The increasing availability of second-hand shopping and purchasing vintage clothing. By shopping for recycled, longevity clothing consumers are investing in longevity items that can be repurposed and prevent less wasted produce from going to landfills and contribute to a circular fashion economy.

Produce fewer surplus products in order to prevent waste. Fashion companies can create capsule collections and edits rather than larger collection launches to meet customer demand and prevent mass-producing seasonal items and creating surplus stock issues.

Develop sustainable business models with sustainable practices in place across the supply chain. Businesses can implement sustainable structures, to prevent clothing from being discarded into landfills, starting with linear production and manufacturing, by producing high-quality, longevity garments, reusing and repurposing materials and fabric cut-offs, to marketing and incentivising people to shop sustainably.

Reduce carbon emissions through sustainable packaging. Sustainable packaging policies and standards are important across primary packaging, protecting the items, secondary packaging, boxing or bagging the order quantity together and tertiary packing, for shipping and transporting quantities of orders. Companies can use recyclable packaging materials to reduce micro-plastic pollution.

General Tips For All Businesses Across A Range Of Sectors

Encourage employees to work from home when possible – remote working has taken off since the COVID-19 pandemic, but one of the other benefits of remote working besides reducing the spread of the virus is that there are fewer cars on the road, and therefore less CO2. Not only does it reduce your business’s carbon footprint, but it can help you to save money on stock, heating and lighting in the workplace.

Buy local goods and/or sustainable products – whether it’s storage, printer paper, or even toilet paper, your business can easily buy essential items that are made sustainably and are recyclable. Better still, using local goods means that transportation of said goods is limited, thus reducing the carbon emissions released into the atmosphere by couriers.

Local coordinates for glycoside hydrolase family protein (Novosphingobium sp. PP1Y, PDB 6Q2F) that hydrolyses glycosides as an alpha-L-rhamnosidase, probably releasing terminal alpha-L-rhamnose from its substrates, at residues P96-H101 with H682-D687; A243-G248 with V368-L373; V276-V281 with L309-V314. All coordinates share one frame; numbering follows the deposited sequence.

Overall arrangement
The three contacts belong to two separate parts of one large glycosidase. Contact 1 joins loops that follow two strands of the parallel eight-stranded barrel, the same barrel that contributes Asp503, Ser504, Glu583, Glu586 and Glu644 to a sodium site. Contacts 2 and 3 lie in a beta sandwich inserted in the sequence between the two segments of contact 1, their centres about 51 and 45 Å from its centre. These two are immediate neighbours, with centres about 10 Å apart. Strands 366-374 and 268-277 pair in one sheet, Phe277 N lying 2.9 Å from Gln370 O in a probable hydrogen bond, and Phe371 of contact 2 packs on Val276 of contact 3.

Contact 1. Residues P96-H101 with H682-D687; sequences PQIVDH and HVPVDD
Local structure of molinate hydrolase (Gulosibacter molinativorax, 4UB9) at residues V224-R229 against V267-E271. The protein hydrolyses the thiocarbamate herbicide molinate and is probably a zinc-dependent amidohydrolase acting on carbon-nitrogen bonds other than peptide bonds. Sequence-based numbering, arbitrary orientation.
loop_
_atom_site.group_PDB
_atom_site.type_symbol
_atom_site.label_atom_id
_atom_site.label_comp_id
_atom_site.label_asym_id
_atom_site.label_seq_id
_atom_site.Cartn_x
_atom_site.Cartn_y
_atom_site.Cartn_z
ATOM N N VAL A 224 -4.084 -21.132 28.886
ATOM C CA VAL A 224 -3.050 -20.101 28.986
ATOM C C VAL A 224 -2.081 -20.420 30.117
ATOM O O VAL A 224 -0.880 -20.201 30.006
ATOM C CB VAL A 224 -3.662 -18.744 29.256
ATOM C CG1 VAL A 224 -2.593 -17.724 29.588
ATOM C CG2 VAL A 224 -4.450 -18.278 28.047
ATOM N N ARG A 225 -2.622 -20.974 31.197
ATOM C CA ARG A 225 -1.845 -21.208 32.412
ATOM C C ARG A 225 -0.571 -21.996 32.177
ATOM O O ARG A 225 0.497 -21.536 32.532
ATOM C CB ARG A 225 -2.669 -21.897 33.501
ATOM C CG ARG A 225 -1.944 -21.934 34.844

Use energy-efficient alternatives in the office – using energy-efficient appliances and making swaps to more efficient products, such as LED lighting, solar panels, and smart thermostats, are good sustainable practices. As well as helping to save the planet, these alternatives can also help your company to save money too as they are usually cheaper to run!

Do your research and know your facts – there are so many ways that businesses across all sectors can improve their level of sustainability. Knowing what climate change and the associated issues are, as well as what companies in your sector can do to help, will open up a whole range of possibilities for business owners and their teams when it comes to their sustainability initiatives.

How Well Is Your Business Adapting & Evolving?

As climate change continues to be a serious issue that our generation must address, it’s evident that there are many things that businesses of all sizes can do to play their part. As consumers become more aware of climate change and strive to be more sustainable, businesses clearly must adapt and evolve to meet the demands of consumers, as well as the environment, if they want to be successful.

Your company’s ability to adapt and evolve is essential for success, whether that’s adapting to face the issue of climate change, or evolving to increase your online presence through digital marketing. The latter is where we excel – if you’re looking to take your business to the next level with a marketing strategy that’s informed by expertise, insight, and creativity, then get in touch with our team today to start your growth journey.